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How British Imperial Policies Escalated Colonial Tensions

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How British Imperial Policies Escalated Colonial Tensions

As generations grew up in America, nationalism within the colonies grew towards their new country. These settlers slowly lost their patriotic tie to Great Britain and its ruler, King George III. So when the French and Indian War ended in America, and the indebted England needed some compensation from American settlers in the form of taxes, the colonists questioned the authority of England and their ability to rule them. This lead to an uproar among the colonists over British rule with no representation.

In 1763, the British began enforcing taxes that the colonies strongly disagreed with. For starters, the British at home felt that the colonies should pay on increased proportions of taxes. Also, the French Indian War had just finished and despite achieving victory the British needed more money to pay off war debts. Also in 1763, the British began establishing unpopular restrictions on colonial life. Pontiac’s Rebellion, a Native American rebellion against the spread of colonists westward, led to the British enacting the Royal Proclamation of 1763. This prevented colonists from migrating west of the Appalachians. Irritated colonists moved anyway. Also, Britain established the Quartering Act that required colonists to house British soldiers in their homes. This was viewed as an invasion of privacy for many. This made colonists even angrier in addition to The Writs of Assistance which made it easier for the British to search people’s property, and people convicted of crimes such as smuggling could be tried in British Admiralty courts.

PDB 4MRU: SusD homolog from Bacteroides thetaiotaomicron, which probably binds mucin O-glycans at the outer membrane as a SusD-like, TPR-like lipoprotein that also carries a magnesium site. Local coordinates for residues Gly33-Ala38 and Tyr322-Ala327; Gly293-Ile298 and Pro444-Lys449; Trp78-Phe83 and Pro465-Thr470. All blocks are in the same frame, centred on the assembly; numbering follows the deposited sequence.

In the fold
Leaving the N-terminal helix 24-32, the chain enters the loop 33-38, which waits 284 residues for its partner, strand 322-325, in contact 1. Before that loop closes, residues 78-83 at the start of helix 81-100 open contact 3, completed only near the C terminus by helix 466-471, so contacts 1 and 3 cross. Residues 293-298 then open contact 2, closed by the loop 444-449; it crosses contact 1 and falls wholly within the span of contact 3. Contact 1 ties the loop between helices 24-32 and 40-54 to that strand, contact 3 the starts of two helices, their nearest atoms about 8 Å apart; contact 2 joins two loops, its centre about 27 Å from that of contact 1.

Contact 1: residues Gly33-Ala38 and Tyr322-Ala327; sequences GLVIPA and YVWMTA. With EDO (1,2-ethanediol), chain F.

The Sugar Act was passed in 1764, taxing sugar and molasses. Unlike previous British policies, this new tax was actually enforced. Also, the Stamp Act led to a tax on paper goods. Colonies were incredibly irritated by the enforcement of these taxes. Angry colonists formed groups such as the Sons of Liberty. These groups met to try and figure out what they should do about the new taxes being enforced. They would hold protests and even tarred and feathered tax collectors. The Sons of Liberty inspired other colonists to join the effort and also raise awareness of the situation.

More taxes came about in 1767, with the Townshend Acts. Again these acts were set in place to raise revenue to pay



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